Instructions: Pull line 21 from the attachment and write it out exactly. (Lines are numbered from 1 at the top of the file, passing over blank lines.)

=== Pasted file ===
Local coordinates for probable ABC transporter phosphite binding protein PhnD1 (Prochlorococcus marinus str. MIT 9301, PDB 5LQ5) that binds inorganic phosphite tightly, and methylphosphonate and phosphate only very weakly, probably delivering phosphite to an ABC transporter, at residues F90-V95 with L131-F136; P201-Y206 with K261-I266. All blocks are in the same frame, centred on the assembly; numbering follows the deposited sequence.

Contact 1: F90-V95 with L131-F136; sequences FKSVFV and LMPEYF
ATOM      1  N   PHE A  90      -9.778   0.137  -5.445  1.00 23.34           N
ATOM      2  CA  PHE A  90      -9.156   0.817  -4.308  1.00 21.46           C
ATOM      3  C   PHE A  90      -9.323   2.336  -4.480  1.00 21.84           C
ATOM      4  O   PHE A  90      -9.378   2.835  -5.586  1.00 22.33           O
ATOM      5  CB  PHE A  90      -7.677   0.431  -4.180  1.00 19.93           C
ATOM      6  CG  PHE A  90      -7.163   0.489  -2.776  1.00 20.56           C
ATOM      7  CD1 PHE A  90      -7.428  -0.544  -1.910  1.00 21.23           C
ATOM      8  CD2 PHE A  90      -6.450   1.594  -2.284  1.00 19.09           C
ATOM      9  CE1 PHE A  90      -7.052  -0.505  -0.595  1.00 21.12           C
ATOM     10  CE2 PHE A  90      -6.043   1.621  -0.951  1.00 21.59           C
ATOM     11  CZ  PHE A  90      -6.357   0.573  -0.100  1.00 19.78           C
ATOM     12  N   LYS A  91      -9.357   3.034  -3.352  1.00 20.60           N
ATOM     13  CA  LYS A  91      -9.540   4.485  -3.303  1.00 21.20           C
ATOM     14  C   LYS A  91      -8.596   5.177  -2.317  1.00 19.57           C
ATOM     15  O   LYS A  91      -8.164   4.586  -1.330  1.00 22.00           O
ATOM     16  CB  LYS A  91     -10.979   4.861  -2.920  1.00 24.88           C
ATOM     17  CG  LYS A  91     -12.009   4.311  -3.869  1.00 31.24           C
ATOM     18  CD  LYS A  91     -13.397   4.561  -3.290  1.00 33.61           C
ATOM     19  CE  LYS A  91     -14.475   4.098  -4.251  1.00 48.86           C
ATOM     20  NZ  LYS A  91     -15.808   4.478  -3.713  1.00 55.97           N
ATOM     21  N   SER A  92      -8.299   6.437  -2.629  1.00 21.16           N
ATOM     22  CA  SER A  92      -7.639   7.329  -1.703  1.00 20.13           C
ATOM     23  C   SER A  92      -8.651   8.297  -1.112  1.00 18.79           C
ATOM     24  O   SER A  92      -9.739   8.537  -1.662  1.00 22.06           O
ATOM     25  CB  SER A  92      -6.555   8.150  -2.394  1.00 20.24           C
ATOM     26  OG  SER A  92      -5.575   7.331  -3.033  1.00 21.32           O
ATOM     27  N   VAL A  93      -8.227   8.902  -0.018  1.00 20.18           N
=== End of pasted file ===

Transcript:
ATOM     19  CE  LYS A  91     -14.475   4.098  -4.251  1.00 48.86           C